When you open a savings account, you might have a specific goal in mind or you might just be saving for emergencies. Keeping all the money in one account, however, might cause you some problems in the future. Choosing to have multiple savings accounts can help you manage your money, your savings goals and offer you protection for your savings. You might also be able to find higher interest rates when you open an online savings account.
Reasons to Have Multiple Accounts
There are many different reasons why you might choose to have more than one savings account. Here are five primary reasons you should have multiple savings accounts:
Protect Your Savings
One of the biggest reasons you should have multiple savings accounts is to protect your savings. Using an online account or opening a savings account at a different bank than your checking account makes it more difficult to transfer money between accounts since it can take two to three days to transfer. This can help reduce impulse spending, while still giving you access to the money when you need it.
Save More Quickly
Although you might have your emergency fund in the same bank as your checking account, it might not be earning a very high interest rate. Look for a bank or credit union that offers accounts with higher interest rates, which can help you reach your savings goals more quickly. Online banks and credit card companies offer high-yield savings accounts that will allow the interest rate to accrue more quickly.
Discover: 13 Ways to Increase Your 401k
Track Your Savings Goals
While it might be easier to set up an automatic transfer to just one account each month, your savings goals might be difficult to track because the money is all in the same account. Having two separate accounts — such as one for an emergency fund and another for a down payment on a home — makes tracking your goals easier, and it keeps your other funds safe should an emergency arise.
Keeping Your Finances Separate
Even though you and your partner might have a joint savings account to save for a collective financial goal — a vacation or wedding, for example — you should still consider keeping a separate savings account for your own financial goals. If you and your partner were to split up, there is no financial protection like you would have with a divorce.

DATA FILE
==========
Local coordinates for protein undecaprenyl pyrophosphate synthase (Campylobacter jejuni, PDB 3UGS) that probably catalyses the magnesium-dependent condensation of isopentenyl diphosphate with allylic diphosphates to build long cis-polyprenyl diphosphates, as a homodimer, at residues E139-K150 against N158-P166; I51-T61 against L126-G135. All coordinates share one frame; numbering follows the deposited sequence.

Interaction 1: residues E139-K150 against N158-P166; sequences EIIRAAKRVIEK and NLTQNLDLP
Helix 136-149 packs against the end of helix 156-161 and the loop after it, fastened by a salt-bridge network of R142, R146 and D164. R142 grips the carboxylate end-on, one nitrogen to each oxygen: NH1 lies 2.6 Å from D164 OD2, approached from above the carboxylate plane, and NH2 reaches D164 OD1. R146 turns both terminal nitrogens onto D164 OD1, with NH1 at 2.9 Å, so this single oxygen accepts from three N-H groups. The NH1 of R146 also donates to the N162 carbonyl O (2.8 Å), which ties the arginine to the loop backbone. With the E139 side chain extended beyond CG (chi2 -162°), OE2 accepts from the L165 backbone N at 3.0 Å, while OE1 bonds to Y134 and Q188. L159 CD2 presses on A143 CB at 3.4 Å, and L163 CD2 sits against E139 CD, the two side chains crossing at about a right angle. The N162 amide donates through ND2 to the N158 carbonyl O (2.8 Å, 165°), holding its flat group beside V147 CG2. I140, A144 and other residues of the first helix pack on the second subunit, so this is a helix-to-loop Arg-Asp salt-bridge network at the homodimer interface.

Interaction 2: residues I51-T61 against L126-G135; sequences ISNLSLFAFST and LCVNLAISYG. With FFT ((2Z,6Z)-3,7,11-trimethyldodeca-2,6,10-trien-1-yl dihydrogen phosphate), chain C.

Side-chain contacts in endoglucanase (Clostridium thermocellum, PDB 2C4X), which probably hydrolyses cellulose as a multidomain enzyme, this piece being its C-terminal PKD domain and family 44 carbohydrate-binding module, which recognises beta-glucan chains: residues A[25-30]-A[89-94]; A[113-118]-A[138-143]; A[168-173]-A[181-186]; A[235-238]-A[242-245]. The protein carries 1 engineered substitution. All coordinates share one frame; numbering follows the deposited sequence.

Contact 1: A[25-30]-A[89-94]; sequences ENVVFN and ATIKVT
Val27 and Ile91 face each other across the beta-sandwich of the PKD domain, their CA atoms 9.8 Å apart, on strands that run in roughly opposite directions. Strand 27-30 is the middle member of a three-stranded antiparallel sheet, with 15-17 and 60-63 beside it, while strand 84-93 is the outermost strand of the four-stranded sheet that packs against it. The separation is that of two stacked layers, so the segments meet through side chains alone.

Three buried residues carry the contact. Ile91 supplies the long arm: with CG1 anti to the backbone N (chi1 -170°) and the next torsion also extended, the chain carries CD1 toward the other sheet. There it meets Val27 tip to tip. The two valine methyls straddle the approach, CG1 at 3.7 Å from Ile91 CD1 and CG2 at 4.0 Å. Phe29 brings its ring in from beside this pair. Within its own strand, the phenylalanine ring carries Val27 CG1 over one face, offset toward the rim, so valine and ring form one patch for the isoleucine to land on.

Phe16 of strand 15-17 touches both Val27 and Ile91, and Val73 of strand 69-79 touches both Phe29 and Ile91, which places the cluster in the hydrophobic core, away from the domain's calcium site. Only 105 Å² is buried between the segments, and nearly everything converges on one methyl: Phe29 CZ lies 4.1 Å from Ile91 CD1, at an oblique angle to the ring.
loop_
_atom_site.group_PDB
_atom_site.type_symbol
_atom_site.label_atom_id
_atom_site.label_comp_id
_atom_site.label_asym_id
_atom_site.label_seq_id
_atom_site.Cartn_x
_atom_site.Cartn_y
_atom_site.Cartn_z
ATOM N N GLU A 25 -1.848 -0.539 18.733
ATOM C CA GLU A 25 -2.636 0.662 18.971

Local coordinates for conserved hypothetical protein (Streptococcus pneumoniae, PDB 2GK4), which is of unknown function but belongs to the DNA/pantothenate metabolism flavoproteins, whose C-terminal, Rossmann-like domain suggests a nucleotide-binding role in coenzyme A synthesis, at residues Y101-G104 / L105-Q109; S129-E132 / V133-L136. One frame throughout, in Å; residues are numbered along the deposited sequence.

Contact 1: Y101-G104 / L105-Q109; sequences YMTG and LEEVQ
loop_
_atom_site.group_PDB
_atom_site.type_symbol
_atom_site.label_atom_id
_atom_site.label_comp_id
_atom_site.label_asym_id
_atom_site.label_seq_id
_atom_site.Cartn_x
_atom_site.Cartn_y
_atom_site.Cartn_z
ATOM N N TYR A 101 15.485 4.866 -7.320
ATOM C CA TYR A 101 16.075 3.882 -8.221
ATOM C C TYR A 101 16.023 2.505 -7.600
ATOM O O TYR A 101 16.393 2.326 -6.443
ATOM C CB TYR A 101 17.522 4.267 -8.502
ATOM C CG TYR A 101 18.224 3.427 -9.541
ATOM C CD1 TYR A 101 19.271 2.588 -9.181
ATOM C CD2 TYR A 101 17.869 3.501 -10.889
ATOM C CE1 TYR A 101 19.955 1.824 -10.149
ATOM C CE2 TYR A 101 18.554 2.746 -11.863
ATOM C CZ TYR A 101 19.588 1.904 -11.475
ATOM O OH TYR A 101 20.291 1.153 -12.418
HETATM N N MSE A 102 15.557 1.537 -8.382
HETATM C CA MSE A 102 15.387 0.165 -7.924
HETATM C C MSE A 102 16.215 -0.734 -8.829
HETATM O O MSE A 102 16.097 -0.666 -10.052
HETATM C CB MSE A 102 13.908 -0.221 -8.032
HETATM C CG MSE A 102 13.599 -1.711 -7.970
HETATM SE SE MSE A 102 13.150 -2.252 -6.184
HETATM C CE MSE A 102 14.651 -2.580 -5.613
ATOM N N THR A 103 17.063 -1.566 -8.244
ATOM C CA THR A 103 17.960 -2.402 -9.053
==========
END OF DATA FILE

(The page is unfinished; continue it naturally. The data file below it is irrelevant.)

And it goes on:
Take Advantage of FDIC Insurance
The FDIC will cover up to $250,000 in combined account totals for the same depositor in the ownership category. If you have more than that in a certificate of deposit, savings account or a money market account at the same bank, you should move some of that money to a savings account at another bank to ensure it’s protected.
Types of Savings Accounts
When you are opening a new account, you should look for a high-interest savings account. Here are three basic types of savings accounts that offer a higher interest rate than your traditional savings account:
- High-Yield Savings Account: A high-yield savings account is an FDIC-insured account that has a higher interest rate than what you would find on a traditional savings account. You can find these types of accounts at online banks or through credit cards companies.
- Money Market Account: A money market account is an account that offers a higher interest rate, but it limits the number of transactions you can make per month. This account is available at most credit unions and banks. You might even find higher interest rates from online banks. These accounts are insured by the FDIC.
- Certificate of Deposit: A certificate of deposit, or CD, typically offers higher interest rates, but you lock the money into the account for a set period of time. If you withdraw money early, you can face penalties. This is a good option for long-term savings that you know you will not need right away. You can open this type of account with banks and credit unions.